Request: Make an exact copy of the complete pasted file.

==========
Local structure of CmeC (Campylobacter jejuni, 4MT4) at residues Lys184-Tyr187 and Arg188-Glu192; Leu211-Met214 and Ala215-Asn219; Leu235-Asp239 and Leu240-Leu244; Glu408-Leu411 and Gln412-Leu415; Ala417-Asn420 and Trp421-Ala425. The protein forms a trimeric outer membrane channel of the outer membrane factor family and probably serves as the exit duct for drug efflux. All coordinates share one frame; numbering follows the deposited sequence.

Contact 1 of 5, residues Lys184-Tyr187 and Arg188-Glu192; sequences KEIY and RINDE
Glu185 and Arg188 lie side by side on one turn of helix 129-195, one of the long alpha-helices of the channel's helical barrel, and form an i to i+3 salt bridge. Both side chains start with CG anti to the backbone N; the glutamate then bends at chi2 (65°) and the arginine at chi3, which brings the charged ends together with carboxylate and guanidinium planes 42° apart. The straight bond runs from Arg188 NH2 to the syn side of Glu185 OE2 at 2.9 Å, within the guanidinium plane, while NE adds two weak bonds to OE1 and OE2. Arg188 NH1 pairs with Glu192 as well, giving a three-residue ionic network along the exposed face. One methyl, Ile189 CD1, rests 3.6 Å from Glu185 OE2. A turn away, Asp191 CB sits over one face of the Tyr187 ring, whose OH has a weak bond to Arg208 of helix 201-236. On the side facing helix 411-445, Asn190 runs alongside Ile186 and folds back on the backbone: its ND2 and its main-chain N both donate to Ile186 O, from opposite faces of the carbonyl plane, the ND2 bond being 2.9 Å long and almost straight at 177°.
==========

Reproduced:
Local structure of CmeC (Campylobacter jejuni, 4MT4) at residues Lys184-Tyr187 and Arg188-Glu192; Leu211-Met214 and Ala215-Asn219; Leu235-Asp239 and Leu240-Leu244; Glu408-Leu411 and Gln412-Leu415; Ala417-Asn420 and Trp421-Ala425. The protein forms a trimeric outer membrane channel of the outer membrane factor family and probably serves as the exit duct for drug efflux. All coordinates share one frame; numbering follows the deposited sequence.

Contact 1 of 5, residues Lys184-Tyr187 and Arg188-Glu192; sequences KEIY and RINDE
Glu185 and Arg188 lie side by side on one turn of helix 129-195, one of the long alpha-helices of the channel's helical barrel, and form an i to i+3 salt bridge. Both side chains start with CG anti to the backbone N; the glutamate then bends at chi2 (65°) and the arginine at chi3, which brings the charged ends together with carboxylate and guanidinium planes 42° apart. The straight bond runs from Arg188 NH2 to the syn side of Glu185 OE2 at 2.9 Å, within the guanidinium plane, while NE adds two weak bonds to OE1 and OE2. Arg188 NH1 pairs with Glu192 as well, giving a three-residue ionic network along the exposed face. One methyl, Ile189 CD1, rests 3.6 Å from Glu185 OE2. A turn away, Asp191 CB sits over one face of the Tyr187 ring, whose OH has a weak bond to Arg208 of helix 201-236. On the side facing helix 411-445, Asn190 runs alongside Ile186 and folds back on the backbone: its ND2 and its main-chain N both donate to Ile186 O, from opposite faces of the carbonyl plane, the ND2 bond being 2.9 Å long and almost straight at 177°.